Recently in Author Accelerator’s Membership Circle, I was asked what advice I would give to people who are just starting out and working on their first book or what things I would tell my beginner writer self if I could.
So I wrote myself a letter …
You’ve made the decision to make your “someday” a “today” by writing the first draft of your novel, Tiger Drive, during this six-months-layoff you have from work (the first time you won’t have a job in almost thirty years!) Here is what I know now, but wish you knew then:
1. Allow yourself to write a “craptastic” first draft. It can’t be perfect, in fact it will seem trite and bad, but just keep writing the book. Do not revisit any written pages until you’ve finished the craptastic first draft because the magic happens during the editing and rewrites.
2. Learn the correct definition of “Show Don’t Tell” — writers, professors, coaches, etc. don’t teach it correctly. Find Jennie Nash because she does know what Show Don’t Tell means and she knows how to explain it simply and clearly.
3. You have to show up at least five days a week to write this craptastic first draft. You’re fighting it, finding every possible way to procrastinate (you’ll clean your garage, organize the cans in your kitchen cupboards …). Stop it. Put your butt in the chair and stare at the blank computer screen or blank notebook, but show up! Set a timer for twenty minutes, do not move before the bell rings, and I guarantee the screen/paper will not be blank anymore. In fact, eventually you’ll start to ignore the timer when it rings and you’ll keep writing.
4. Find ONE class or writing book and/or ONE PROFESSIONAL writing coach that will hold you accountable, teach you, and help you start and finish your craptastic first draft. You did this right — you’ll sign up for a six-week Creative Writing for Beginners course with UC San Diego Extension. By the end of the six weeks, you will write the first five-hundred words of Tiger Drive (and by the way, you will not be a romance author like you always thought). If it were current day, I’d tell you to stop everything you’ve been doing and take Story Genius with Author Accelerator (Story Genius didn’t exist for you yet). Eventually, this course will not only fix Tiger Drive, but it will help you write In the Doghouse (and you’ll make some awesome friends).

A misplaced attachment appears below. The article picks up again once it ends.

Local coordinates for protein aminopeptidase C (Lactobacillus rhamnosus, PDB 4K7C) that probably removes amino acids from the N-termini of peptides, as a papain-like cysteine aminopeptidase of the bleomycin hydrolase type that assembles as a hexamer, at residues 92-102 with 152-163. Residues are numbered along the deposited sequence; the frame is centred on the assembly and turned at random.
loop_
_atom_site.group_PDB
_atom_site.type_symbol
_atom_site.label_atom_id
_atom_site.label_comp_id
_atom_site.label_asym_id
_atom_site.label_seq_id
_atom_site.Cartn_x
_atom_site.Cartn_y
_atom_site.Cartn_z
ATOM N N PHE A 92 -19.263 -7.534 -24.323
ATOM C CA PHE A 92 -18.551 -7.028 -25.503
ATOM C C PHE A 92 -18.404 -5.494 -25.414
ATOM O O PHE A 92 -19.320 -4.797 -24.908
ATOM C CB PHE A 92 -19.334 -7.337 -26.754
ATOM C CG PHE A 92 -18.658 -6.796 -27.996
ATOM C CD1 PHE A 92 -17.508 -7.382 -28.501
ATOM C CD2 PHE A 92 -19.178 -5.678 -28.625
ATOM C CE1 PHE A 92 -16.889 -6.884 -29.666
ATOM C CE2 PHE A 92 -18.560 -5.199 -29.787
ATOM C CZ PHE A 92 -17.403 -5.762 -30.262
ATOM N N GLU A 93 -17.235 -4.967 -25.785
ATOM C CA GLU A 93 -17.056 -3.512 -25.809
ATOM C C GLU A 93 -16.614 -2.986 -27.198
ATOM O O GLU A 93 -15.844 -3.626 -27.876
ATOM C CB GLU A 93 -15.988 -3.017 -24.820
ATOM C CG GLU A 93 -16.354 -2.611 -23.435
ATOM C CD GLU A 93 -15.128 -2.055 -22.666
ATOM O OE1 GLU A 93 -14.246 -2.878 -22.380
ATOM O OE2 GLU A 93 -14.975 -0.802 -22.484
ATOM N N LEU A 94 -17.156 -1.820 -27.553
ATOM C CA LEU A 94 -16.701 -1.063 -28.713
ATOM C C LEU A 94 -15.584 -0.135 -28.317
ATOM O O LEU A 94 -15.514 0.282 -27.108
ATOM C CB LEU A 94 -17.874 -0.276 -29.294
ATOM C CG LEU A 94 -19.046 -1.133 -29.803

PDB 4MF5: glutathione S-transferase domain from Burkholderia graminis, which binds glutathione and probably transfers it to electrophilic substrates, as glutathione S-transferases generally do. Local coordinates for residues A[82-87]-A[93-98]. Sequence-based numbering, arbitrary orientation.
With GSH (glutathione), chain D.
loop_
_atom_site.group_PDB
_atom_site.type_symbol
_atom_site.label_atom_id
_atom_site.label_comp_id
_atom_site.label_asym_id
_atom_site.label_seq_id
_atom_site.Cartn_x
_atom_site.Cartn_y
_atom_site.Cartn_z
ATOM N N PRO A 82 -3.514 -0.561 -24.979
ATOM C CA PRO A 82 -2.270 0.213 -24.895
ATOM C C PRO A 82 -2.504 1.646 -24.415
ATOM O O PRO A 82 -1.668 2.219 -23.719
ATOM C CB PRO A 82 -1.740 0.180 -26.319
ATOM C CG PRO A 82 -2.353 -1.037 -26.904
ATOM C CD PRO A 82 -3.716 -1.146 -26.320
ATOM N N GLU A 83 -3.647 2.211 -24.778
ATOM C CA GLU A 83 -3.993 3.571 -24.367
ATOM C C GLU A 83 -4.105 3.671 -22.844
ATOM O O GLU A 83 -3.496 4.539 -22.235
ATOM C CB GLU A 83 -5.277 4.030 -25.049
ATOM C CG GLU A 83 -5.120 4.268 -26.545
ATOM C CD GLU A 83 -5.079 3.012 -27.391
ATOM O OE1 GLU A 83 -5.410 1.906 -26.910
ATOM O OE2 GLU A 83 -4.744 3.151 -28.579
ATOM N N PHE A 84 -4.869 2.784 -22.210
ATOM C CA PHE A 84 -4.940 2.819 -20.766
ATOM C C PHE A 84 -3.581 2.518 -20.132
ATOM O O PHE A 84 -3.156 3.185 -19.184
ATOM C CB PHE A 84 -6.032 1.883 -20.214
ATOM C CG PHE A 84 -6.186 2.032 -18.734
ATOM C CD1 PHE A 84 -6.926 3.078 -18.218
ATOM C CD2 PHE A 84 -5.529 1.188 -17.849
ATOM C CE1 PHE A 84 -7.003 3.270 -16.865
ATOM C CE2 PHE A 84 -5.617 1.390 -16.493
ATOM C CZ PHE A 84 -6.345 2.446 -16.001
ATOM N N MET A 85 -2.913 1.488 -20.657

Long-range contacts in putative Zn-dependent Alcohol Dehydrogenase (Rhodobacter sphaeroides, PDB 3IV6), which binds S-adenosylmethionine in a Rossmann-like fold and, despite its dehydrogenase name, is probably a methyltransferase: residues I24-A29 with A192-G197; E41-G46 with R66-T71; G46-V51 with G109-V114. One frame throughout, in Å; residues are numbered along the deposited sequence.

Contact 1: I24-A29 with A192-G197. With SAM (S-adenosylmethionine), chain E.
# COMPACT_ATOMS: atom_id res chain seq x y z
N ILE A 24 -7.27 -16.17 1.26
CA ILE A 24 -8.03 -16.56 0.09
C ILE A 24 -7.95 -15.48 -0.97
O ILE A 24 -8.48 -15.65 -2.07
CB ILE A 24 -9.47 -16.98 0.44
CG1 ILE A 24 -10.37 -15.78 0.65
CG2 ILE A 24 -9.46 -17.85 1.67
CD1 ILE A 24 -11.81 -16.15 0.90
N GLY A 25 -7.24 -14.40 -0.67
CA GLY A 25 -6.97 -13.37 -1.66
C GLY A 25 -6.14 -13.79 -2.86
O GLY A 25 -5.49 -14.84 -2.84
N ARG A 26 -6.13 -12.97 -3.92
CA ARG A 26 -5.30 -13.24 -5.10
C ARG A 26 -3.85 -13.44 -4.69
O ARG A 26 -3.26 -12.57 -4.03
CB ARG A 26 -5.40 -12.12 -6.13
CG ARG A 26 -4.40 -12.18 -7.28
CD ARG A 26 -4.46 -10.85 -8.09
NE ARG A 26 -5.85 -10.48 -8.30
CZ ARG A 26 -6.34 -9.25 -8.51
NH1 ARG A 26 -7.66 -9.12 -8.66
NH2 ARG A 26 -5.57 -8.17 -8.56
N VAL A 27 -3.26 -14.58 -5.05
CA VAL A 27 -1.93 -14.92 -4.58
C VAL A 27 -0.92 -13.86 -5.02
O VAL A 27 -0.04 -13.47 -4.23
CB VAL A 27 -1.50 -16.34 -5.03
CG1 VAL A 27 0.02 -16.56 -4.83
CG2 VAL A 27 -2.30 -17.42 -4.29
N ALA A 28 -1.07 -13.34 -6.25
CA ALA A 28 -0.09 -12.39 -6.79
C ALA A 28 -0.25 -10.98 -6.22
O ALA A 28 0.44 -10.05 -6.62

4-B. Don’t be afraid to get to know your characters. Write their history and backstory, know what they “misbelieve” and what they want. It doesn’t all have to end up in the book, but it has to be in your heart and mind.
5. Do not ask friends to read your book, not even a writing group. Hire a professional writing coach. See #4. The more opinions you ask for, the more opinions you will get, and you will think your book is horrible and off-track. YOU ONLY NEED ONE PROFESSIONAL OPINION. Professionals help you move forward, not get lost in the weeds.
6. When you finish your first draft, read and make necessary changes from the beginning — but it still can’t be perfect. It’s now becoming your craptastic second draft. Set a goal, such as “edit two to four chapters a day.” When you reach the end, send it to Author Accelerator for a manuscript evaluation or a developmental review editor to get feedback. They will not say, “It’s amazing and perfect.” They will give you advice on how to take it to the next level. Take this advice. Start editing.
6-B. Hey, when you finish your first draft and send it to the editor, acknowledge the moment. Treat yourself. Hug yourself. Celebrate the accomplishment.
6-C. But, oh, while the coach/editor has your developmental review (usually a four-to-six-week window), you need to keep writing; start writing Book 2.
7. You don’t need the ultimate place to write. You may need quiet, or some Bose Headphones, but please don’t spend weeks setting up an office. You’re procrastinating. Spend a day or two setting up your space or finding the tools you need (again, Bose Headphones). Get a Do Not Disturb sign so your family won’t interrupt. Turn off your phone. By the way, libraries will become your favorite place to write. Oh, and do not — I repeat do not — put a TV in your space … You must resist binge-watching Outlander. You should be writing!
8. Starting your website and writing a newsletter are important ways to find your audience, but you will spend way too much time on both before you finish your first novel. Yes, a newsletter is a way to share your writing style with readers when you have nothing else to show them (your book), but you will waste so much time trying to perfect these newsletters (sometimes two full days a week) when you should be writing your book!
9. Get up and move. Exercise at least an hour a day. Take 10,000 steps a day. Stretch regularly. The writing life is a sedentary life and not healthy! It will catch up to you.
9-B. You do not need an unlimited supply of Twizzlers, Hot Tamales, and Pepsi to write your novel.